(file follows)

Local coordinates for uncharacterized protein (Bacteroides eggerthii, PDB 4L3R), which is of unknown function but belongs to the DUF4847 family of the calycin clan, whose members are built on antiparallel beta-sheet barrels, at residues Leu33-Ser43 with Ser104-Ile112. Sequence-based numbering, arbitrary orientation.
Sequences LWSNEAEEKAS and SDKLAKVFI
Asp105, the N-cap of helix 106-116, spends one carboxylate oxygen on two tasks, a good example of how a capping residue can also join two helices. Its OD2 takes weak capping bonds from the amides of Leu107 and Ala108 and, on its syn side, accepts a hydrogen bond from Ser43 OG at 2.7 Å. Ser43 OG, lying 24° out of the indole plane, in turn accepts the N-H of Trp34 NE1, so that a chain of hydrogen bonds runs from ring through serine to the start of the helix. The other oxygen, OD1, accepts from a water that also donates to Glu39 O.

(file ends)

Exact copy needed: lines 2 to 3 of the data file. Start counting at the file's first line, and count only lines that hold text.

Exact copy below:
Sequences LWSNEAEEKAS and SDKLAKVFI
Asp105, the N-cap of helix 106-116, spends one carboxylate oxygen on two tasks, a good example of how a capping residue can also join two helices. Its OD2 takes weak capping bonds from the amides of Leu107 and Ala108 and, on its syn side, accepts a hydrogen bond from Ser43 OG at 2.7 Å. Ser43 OG, lying 24° out of the indole plane, in turn accepts the N-H of Trp34 NE1, so that a chain of hydrogen bonds runs from ring through serine to the start of the helix. The other oxygen, OD1, accepts from a water that also donates to Glu39 O.